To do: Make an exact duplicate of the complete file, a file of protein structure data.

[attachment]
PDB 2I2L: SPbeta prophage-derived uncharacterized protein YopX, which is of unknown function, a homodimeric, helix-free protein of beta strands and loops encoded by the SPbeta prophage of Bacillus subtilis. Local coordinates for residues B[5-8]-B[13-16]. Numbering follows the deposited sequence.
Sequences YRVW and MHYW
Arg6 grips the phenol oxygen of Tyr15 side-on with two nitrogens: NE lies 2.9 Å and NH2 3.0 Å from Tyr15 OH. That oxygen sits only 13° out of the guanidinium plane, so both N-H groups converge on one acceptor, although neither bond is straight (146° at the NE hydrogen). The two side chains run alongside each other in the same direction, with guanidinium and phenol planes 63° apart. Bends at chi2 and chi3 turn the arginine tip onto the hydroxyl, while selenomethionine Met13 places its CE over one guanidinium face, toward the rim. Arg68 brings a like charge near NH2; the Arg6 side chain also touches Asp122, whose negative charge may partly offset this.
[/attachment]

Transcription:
PDB 2I2L: SPbeta prophage-derived uncharacterized protein YopX, which is of unknown function, a homodimeric, helix-free protein of beta strands and loops encoded by the SPbeta prophage of Bacillus subtilis. Local coordinates for residues B[5-8]-B[13-16]. Numbering follows the deposited sequence.
Sequences YRVW and MHYW
Arg6 grips the phenol oxygen of Tyr15 side-on with two nitrogens: NE lies 2.9 Å and NH2 3.0 Å from Tyr15 OH. That oxygen sits only 13° out of the guanidinium plane, so both N-H groups converge on one acceptor, although neither bond is straight (146° at the NE hydrogen). The two side chains run alongside each other in the same direction, with guanidinium and phenol planes 63° apart. Bends at chi2 and chi3 turn the arginine tip onto the hydroxyl, while selenomethionine Met13 places its CE over one guanidinium face, toward the rim. Arg68 brings a like charge near NH2; the Arg6 side chain also touches Asp122, whose negative charge may partly offset this.